What to Do If Your Workers' Comp Claim is Denied in NC
If you are injured on the job in North Carolina and then receive a letter stating that your workers’ compensation claim has been denied, you should discuss the situation with an experienced workman’s compensation attorney who knows the law. A free consultation with a worker’s compensation attorney is a quick way to inform yourself of your legal rights.
Many injured employees with valid workers’ compensation claims receive denial notices or have their claims disputed by their employer or the employer’s insurance adjustor. Overturning a denied workers’ compensation claim in North Carolina requires perseverance, knowledge of the appeals process and an understanding of the type of evidence needed to support your claim.
It is helpful to speak with a workers’ compensation attorney if you have received a notice of denial of your claim. An experienced workers’ compensation lawyer can review the reasons your claim was turned down and discuss your best options for appealing a denied claim and pursuing benefits. An experienced attorney can help you through the complicated workers’ comp process.
Reasons For Denying a Workers’ Comp Claim
There are a number of reasons your workers’ compensation claim may be denied.
- Employment Status — Most employers in North Carolina with more than three employees are required to provide workers’ compensation benefits. Some employers will challenge your employment status and contend that you were an independent contractor rather than an employee to avoid paying an injury claim. In some cases, these denials can be overturned upon appeal by providing evidence showing that your conditions of employment met the legal definition of an employee, as defined by North Carolina law.
- Inadequate Information — An insurance adjustor may deny your request for workers’ compensation benefits because your claim is incomplete or lacks the medical information to prove your workplace injury. A knowledgeable attorney can review your application and determine what additional supporting information is needed.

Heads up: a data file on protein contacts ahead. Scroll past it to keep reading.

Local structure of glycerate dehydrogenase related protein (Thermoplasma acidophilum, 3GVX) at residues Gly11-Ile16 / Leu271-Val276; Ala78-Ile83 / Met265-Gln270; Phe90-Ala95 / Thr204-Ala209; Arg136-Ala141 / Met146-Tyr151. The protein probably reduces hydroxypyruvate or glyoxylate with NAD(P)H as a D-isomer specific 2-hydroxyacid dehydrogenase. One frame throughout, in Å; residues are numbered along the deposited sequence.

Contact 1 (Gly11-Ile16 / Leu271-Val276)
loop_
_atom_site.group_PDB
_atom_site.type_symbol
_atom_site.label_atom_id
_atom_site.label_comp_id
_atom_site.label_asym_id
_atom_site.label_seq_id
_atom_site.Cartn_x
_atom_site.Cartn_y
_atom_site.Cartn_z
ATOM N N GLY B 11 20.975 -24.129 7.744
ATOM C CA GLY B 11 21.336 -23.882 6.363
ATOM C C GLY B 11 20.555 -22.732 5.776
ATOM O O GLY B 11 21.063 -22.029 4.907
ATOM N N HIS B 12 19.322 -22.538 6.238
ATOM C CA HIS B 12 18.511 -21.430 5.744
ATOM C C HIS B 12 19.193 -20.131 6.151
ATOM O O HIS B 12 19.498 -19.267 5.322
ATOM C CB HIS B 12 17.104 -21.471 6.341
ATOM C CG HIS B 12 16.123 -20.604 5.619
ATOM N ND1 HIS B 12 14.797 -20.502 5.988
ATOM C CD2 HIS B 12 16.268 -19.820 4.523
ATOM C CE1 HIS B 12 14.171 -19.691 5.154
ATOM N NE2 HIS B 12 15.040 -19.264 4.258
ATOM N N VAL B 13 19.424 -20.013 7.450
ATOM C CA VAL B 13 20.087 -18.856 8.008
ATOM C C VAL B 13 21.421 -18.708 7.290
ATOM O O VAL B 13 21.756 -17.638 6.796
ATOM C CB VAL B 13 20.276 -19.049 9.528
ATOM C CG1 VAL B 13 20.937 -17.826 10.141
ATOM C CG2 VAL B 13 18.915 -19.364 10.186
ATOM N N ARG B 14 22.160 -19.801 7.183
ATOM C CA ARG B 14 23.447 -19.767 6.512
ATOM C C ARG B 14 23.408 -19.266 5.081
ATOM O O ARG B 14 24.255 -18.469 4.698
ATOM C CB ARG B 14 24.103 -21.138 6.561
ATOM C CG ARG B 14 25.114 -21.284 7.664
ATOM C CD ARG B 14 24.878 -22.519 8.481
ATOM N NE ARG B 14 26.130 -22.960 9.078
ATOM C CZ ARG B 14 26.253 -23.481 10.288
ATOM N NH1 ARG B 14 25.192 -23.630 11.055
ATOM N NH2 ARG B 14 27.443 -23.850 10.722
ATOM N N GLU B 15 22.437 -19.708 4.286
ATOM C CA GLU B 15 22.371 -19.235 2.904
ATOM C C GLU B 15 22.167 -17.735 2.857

- Missed Deadline — North Carolina requires that injured employees notify their employer of an injury caused by a workplace accident within 30 days. A claim may be denied if an injured worker failed to comply with the reporting requirement for written notification of a workplace injury. Workers’ compensation insurance adjustors are more likely to dispute benefit claims that are made weeks or months after the fact without any prior notice of the injury.
- Off-Site Injury — A claim may be denied if your employer or the insurance adjustor believes that your injury did not occur on the job. An injury must occur while you are performing work-related duties in the scope of employment to be recognized as a workplace injury. Injuries that occur while commuting to work generally are not covered.
- Outside Scope of Employment — If you were injured while impaired or intoxicated or your injuries were self-inflicted as a result of intentional misconduct on your part, the insurance adjustor may find that your injury occurred outside the scope of employment and deny your claim for benefits. These determinations by an employer or insurance adjustor may be appealed.